IF THE new leader of the Scottish Conservatives, Ruth Davidson, thought her reputation as a ferocious exponent of kickboxing would intimidate her parliamentary colleagues at Holyrood so they bent to her will when she came to choose what is grandly called a “shadow cabinet”, she was rapidly disabused of any such notion yesterday.
After a day of comings and goings to her office, in which a string of MSPs simply refused to do as she demanded, Ms Davidson was forced to back down, leaving her in the highly embarrassing position of being unable to announce the team which she hopes will carry the Tory fight to Alex Salmond and the SNP in the Scottish Parliament.
The reasons for this mood of rebellion among Tory MSPs is obvious to all, and should be to Ms Davidson herself. Many of the party’s few tribunes at Holyrood voted for her rival Murdo Fraser, who yesterday refused her offer to remain as deputy leader, the position he occupied under Annabel Goldie, and promptly walked off to the back benches after being refused the job he wanted of leading the Tory campaign against independence.
Ms Davidson herself must also carry some of the blame for what happened yesterday, as she used her campaign to ramp up the rhetoric against Mr Fraser’s plans to disband the Tories and form a new right-of-centre force. As ye sow, so shall ye reap. No doubt bruised from her attack and his defeat, and with the support of far more MSPs than her, Mr Fraser will feel his demands were perfectly reasonable.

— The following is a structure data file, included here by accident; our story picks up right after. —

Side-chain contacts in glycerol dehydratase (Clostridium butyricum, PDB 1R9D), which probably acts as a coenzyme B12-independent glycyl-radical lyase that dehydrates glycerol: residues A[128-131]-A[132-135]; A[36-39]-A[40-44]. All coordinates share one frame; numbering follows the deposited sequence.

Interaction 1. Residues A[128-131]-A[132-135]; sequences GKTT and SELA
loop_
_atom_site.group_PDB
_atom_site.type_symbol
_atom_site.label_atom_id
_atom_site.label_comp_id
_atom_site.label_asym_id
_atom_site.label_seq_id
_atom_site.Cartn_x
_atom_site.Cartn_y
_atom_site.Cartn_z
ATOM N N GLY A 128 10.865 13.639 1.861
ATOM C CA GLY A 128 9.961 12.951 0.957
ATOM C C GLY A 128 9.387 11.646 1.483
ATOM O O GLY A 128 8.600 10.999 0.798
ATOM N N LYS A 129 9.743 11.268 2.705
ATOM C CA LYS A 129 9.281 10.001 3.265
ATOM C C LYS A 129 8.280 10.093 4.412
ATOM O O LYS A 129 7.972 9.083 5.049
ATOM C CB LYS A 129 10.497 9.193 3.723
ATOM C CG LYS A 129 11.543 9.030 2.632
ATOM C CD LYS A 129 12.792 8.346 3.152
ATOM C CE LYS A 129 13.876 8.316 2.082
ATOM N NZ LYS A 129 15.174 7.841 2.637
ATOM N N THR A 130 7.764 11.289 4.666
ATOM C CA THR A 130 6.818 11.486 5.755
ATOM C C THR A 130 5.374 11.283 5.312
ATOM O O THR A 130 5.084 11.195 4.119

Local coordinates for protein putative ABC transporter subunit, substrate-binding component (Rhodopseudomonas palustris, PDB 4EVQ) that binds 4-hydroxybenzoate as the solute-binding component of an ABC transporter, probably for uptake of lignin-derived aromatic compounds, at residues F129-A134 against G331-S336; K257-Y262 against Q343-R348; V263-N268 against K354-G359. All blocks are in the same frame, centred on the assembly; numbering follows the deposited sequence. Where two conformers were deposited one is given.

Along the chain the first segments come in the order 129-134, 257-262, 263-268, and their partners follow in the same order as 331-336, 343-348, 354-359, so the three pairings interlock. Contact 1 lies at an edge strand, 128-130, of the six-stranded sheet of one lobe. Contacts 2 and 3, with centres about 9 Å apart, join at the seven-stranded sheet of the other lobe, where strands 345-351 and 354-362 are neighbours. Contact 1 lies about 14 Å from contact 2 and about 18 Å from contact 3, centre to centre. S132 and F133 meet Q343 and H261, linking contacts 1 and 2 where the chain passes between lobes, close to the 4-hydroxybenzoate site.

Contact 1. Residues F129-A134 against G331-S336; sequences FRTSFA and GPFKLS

However, he must shoulder some responsibility for this latest outbreak of Tory unrest. For instead of suggesting a new party but promising a debate after he was elected, he went hell for leather for the idea, probably scaring off small “c” conservatives fearful of radical change. He also failed to spell out what a new party would stand for.
The result of these bitter divisions was clear last night, with Jackson Carlaw, who came third in the leadership contest, emerging as the third choice for deputy leader, after it appears ex-Presiding Officer Alex Fergusson also turned down the position. The new leader’s weakness was underlined when the steely Liz Smith, Mr Fraser’s campaign manager, refused to move from her education brief.
So where does this leave Ms Davidson? After less than a week in the job, her authority in her party has been undermined, something which the Conservatives’ opponents will exploit, if they can be bothered, that is. There is an easy alliteration in the phrase “Tory turmoil”, and once a party, particularly one in a perilous state like the Tories’, acquires a reputation for division it is very hard to shake off.
It is early days. Ms Davidson may yet live up to her kickboxing image and emerge, eventually, truly in command. For now, she has the dubious honour of having enjoyed the shortest honeymoon in recent political history.